As cars full of those in need queued on Magnolia Avenue, dozens of volunteers gathered around tables at Auburn United Methodist Church, stuffing bags and boxes with a variety of goods.
They had all gathered on a frigid Friday morning to prepare boxes for the AUMC Food Pantry's Thanksgiving drive-thru program for the needy, which provides Lee County residents who qualify with goods like turkeys, eggs, bread and cereal for the holidays.
"We’re blessed just to see people come, and you make their day. We’re part of their Thanksgiving celebrations," said Dianne Harris, who has been volunteering with the food pantry around the holidays for about 15 years.
The program started up with the food pantry in 2000 and has grown exponentially since, from serving about 10 families the first year to distributing 354 boxes of food this year, said Reeder Dulaney, who has volunteered with the food pantry since it began.
Each box contains 71 pounds of food, with the Thanksgiving program giving away a total of about 25,134 pounds.
"We would like to think it has a huge impact on the community," said Tammie Gourdouze, who has volunteered for 10 years "We know this is a real downtime because they don’t get school lunches, so a lot of kids are not going to have as much to eat. It’s really kind of nice when you have families in a car and they’re all loading up and you know they’re going to have something to eat from now until Christmas probably and maybe they can take advantage of another program at Christmas.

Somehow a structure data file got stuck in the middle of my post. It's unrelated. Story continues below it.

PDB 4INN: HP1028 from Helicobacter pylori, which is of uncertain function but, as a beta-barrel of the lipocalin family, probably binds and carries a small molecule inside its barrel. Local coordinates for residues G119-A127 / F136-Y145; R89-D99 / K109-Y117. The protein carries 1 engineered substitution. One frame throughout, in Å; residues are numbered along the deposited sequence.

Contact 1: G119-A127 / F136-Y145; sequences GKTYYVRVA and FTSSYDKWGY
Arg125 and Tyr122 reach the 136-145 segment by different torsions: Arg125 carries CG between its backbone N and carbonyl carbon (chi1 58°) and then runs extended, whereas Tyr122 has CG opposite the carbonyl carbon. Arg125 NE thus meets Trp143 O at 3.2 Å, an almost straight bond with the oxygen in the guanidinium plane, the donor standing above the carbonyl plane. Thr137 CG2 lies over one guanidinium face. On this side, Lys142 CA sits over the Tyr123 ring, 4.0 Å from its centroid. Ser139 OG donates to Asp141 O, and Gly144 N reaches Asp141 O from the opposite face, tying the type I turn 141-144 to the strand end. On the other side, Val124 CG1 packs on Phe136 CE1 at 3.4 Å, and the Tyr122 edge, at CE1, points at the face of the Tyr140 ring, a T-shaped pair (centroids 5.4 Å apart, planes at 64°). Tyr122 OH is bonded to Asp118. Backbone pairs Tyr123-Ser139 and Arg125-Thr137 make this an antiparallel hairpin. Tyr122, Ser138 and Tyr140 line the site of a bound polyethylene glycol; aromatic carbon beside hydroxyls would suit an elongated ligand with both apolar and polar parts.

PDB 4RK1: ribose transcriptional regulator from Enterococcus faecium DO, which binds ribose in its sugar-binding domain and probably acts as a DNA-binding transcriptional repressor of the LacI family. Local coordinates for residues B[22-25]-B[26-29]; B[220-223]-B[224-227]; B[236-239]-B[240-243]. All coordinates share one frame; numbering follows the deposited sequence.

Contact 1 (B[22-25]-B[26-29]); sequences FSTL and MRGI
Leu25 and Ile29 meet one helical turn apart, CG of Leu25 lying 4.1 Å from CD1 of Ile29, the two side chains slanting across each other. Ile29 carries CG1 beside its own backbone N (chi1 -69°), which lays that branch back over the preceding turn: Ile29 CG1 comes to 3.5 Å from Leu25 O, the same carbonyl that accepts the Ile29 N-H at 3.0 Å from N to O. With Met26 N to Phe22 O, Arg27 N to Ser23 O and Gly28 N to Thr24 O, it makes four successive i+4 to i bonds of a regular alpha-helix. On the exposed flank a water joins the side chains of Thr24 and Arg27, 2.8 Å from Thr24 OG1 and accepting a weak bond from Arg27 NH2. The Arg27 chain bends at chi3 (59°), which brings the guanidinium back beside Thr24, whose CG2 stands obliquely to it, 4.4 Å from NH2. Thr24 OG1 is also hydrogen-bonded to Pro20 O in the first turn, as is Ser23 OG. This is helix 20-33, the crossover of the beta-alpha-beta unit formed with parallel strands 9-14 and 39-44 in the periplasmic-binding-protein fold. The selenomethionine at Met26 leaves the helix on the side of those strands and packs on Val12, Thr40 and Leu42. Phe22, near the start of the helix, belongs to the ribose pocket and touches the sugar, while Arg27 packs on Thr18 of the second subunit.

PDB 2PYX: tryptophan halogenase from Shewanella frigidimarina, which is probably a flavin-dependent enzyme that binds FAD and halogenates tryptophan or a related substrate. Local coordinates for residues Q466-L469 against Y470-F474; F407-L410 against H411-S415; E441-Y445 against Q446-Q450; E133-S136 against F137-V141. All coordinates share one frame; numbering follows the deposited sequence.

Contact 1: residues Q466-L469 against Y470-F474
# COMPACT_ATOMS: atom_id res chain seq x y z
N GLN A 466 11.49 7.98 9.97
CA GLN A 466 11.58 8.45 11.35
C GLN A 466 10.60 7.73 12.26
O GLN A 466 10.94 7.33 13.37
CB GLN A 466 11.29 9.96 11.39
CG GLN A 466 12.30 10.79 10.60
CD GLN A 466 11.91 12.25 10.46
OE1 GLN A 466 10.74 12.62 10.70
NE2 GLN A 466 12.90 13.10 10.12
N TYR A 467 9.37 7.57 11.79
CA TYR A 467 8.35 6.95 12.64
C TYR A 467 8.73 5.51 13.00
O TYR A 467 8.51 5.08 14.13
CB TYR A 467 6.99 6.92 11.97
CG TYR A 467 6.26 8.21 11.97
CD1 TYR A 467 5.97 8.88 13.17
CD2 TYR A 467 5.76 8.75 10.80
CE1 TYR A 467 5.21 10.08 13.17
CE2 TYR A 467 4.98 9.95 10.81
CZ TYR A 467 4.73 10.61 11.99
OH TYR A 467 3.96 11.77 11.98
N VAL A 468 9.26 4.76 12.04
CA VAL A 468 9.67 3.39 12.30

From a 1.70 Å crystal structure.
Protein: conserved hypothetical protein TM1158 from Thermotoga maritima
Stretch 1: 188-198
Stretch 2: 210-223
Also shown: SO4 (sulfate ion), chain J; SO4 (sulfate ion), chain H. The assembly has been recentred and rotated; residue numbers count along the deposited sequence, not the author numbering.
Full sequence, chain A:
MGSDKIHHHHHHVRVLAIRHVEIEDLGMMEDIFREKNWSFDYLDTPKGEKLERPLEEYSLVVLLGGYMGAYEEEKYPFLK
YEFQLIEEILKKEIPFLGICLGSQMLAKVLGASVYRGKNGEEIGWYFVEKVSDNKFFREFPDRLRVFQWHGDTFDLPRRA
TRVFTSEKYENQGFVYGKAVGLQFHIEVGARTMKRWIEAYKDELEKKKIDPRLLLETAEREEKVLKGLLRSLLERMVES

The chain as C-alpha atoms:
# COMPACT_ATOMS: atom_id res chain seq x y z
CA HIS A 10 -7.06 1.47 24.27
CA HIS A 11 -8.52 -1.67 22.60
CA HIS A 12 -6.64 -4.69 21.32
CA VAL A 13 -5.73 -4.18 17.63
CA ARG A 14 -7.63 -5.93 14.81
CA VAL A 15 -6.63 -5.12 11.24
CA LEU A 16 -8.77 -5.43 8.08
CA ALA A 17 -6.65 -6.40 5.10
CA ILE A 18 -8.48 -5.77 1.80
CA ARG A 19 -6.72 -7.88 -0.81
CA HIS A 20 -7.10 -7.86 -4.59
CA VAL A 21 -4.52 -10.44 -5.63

"You know that they really need it. It takes a lot for some people to come and ask for food. I feel like just to see them happy is worth everything to us."
Lee Country residents who didn't receive goods for Thanksgiving will have another opportunity for Christmas, with the registration deadline set for Dec. 9 for the Dec. 16 drive-thru event. The program is open only to Lee County residents who meet income-based eligibility criteria, which must be provided on a U.S. Department of Agriculture form.
Special circumstances are also taken into account, said Harris.
"We purchase most of our product from the Food Bank (of East Alabama) at 18 cents a pound. Those are the guidelines we use. With the income, we realize everyone may have special circumstances, so we’ll look at their circumstances," she said. "They may have high bills, they may have just gotten their three grandkids because their daughter is in jail, so we realize there are special circumstances.
"It just takes one thing and you’re behind. Those are those special circumstances that we have to give grace to."